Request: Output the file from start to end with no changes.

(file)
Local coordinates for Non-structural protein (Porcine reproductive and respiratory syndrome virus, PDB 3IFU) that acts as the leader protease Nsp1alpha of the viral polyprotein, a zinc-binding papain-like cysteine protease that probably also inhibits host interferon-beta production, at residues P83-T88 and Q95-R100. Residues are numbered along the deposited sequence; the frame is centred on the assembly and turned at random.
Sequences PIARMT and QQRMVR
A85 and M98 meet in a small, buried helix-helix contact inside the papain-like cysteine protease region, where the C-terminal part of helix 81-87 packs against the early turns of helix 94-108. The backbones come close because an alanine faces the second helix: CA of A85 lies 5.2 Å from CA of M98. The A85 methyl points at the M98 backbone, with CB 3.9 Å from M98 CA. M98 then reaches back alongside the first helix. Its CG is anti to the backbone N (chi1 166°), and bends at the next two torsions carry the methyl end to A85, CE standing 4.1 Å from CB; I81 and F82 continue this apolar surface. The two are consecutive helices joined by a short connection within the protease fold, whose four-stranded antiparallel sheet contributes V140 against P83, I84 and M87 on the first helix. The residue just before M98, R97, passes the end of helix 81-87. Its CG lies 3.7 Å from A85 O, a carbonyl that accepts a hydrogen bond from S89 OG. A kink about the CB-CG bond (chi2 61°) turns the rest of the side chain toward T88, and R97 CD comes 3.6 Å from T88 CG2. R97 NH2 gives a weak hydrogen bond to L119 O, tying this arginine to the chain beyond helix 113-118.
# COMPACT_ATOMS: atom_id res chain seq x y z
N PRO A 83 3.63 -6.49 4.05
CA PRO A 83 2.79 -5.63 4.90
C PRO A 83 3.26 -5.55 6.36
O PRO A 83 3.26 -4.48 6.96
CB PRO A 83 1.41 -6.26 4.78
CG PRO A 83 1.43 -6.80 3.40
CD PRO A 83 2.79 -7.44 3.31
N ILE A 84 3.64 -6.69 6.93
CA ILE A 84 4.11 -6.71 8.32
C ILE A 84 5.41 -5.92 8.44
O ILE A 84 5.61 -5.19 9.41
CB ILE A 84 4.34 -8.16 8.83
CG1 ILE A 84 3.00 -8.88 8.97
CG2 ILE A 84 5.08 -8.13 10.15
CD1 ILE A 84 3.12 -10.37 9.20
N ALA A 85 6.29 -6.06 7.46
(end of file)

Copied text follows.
Local coordinates for Non-structural protein (Porcine reproductive and respiratory syndrome virus, PDB 3IFU) that acts as the leader protease Nsp1alpha of the viral polyprotein, a zinc-binding papain-like cysteine protease that probably also inhibits host interferon-beta production, at residues P83-T88 and Q95-R100. Residues are numbered along the deposited sequence; the frame is centred on the assembly and turned at random.
Sequences PIARMT and QQRMVR
A85 and M98 meet in a small, buried helix-helix contact inside the papain-like cysteine protease region, where the C-terminal part of helix 81-87 packs against the early turns of helix 94-108. The backbones come close because an alanine faces the second helix: CA of A85 lies 5.2 Å from CA of M98. The A85 methyl points at the M98 backbone, with CB 3.9 Å from M98 CA. M98 then reaches back alongside the first helix. Its CG is anti to the backbone N (chi1 166°), and bends at the next two torsions carry the methyl end to A85, CE standing 4.1 Å from CB; I81 and F82 continue this apolar surface. The two are consecutive helices joined by a short connection within the protease fold, whose four-stranded antiparallel sheet contributes V140 against P83, I84 and M87 on the first helix. The residue just before M98, R97, passes the end of helix 81-87. Its CG lies 3.7 Å from A85 O, a carbonyl that accepts a hydrogen bond from S89 OG. A kink about the CB-CG bond (chi2 61°) turns the rest of the side chain toward T88, and R97 CD comes 3.6 Å from T88 CG2. R97 NH2 gives a weak hydrogen bond to L119 O, tying this arginine to the chain beyond helix 113-118.
# COMPACT_ATOMS: atom_id res chain seq x y z
N PRO A 83 3.63 -6.49 4.05
CA PRO A 83 2.79 -5.63 4.90
C PRO A 83 3.26 -5.55 6.36
O PRO A 83 3.26 -4.48 6.96
CB PRO A 83 1.41 -6.26 4.78
CG PRO A 83 1.43 -6.80 3.40
CD PRO A 83 2.79 -7.44 3.31
N ILE A 84 3.64 -6.69 6.93
CA ILE A 84 4.11 -6.71 8.32
C ILE A 84 5.41 -5.92 8.44
O ILE A 84 5.61 -5.19 9.41
CB ILE A 84 4.34 -8.16 8.83
CG1 ILE A 84 3.00 -8.88 8.97
CG2 ILE A 84 5.08 -8.13 10.15
CD1 ILE A 84 3.12 -10.37 9.20
N ALA A 85 6.29 -6.06 7.46